Recent advances in big data, cloud storage and computing power have allowed AI, and more specifically machine learning and deep learning, to begin a disruptive technological transformation of the physical security industry. The effectiveness of these learning algorithms relies heavily on large volumes of labelled data to train them correctly. One of the key challenges often overlooked with AI learning techniques is data quality. Today’s security systems generate lots of data, and while some limited AI training can be achieved at the commissioning stage, the vast amount of data generated is unlabelled as the operator is typically only interested in alerts or a small fraction of the data. Incorrectly labelled data, such as false positives or missed intrusions, will also impact the accuracy of AI. So, while AI will continue to transform physical security systems, its full potential will not be reached unless the challenge of data quality is overcome.
With the introduction of AI-supported video analytics and the amount of additional data being collected, the value of video footage has increased exponentially. Advanced video analytics are able to detect and distinguish between objects, analyse behaviors and attributes, and classify data for different business and safety applications. In conjunction with machine learning, video analytics become smarter over time and are programmed to recognise patterns and detect abnormal behaviours. However, AI is just another tool for security personnel and decision makers to make better informed decisions with and not a complete replacement for critical business decisions. As with all technology, AI can bolster operational efficiency and security, but only when paired with the insights and expertise of seasoned security professionals.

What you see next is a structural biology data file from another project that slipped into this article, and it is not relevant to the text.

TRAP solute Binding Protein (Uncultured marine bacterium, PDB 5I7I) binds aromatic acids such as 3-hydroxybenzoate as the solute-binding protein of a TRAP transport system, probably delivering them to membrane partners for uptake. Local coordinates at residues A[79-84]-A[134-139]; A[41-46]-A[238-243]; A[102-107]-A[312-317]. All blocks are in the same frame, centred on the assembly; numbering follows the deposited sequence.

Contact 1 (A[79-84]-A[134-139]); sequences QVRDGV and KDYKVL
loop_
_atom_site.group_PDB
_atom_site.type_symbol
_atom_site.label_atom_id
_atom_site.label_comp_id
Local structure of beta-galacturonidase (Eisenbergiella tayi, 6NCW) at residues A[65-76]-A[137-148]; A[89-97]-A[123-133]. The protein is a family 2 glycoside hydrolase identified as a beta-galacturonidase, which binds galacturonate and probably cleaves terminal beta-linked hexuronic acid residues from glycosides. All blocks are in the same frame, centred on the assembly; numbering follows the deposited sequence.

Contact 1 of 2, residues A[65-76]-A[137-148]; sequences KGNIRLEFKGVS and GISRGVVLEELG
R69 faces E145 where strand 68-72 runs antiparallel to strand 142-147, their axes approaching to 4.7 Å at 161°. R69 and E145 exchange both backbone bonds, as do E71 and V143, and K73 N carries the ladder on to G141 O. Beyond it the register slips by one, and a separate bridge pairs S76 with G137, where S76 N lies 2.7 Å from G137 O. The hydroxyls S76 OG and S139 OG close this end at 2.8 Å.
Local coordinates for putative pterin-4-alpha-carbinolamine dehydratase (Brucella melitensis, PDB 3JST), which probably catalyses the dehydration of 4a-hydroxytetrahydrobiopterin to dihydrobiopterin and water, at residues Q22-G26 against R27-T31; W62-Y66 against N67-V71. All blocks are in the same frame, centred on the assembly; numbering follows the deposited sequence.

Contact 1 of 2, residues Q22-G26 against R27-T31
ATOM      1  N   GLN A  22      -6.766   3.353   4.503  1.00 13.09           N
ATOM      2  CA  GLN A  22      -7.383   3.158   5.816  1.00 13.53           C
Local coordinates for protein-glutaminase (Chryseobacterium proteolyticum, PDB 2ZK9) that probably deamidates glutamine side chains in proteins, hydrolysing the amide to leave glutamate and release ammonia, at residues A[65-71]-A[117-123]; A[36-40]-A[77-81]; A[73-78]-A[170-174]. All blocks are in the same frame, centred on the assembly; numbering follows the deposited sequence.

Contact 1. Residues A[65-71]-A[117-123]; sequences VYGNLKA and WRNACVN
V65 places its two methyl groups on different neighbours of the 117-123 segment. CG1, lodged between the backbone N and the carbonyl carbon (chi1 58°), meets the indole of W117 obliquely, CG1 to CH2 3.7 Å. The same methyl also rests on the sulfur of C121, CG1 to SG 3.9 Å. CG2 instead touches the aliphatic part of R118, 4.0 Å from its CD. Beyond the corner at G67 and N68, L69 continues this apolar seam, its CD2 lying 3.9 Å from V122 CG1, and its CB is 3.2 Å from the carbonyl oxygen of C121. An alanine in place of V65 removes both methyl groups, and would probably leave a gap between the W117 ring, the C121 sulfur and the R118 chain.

While AI-based analytics hold promise for being much more accurate for existing analytics as well as providing newer capabilities, they certainly come with some challenges. One difficulty is the availability of datasets for "training," which are needed because the computer first needs to "learn." The amount of time that the computer takes to learn can also be a challenge for users that have critical security needs. Another challenge is that "deep learning" algorithms take a lot of computing power, which means that users would have to significantly increase their infrastructure budgets. Given the need for large data sets and significant computing power means that Cloud may be necessary, which could also be a challenge for some users. Lastly, as with a lot of other industries, there is an unfortunate fear that AI-based machines (e.g. mobile robots) will result in reduced employment.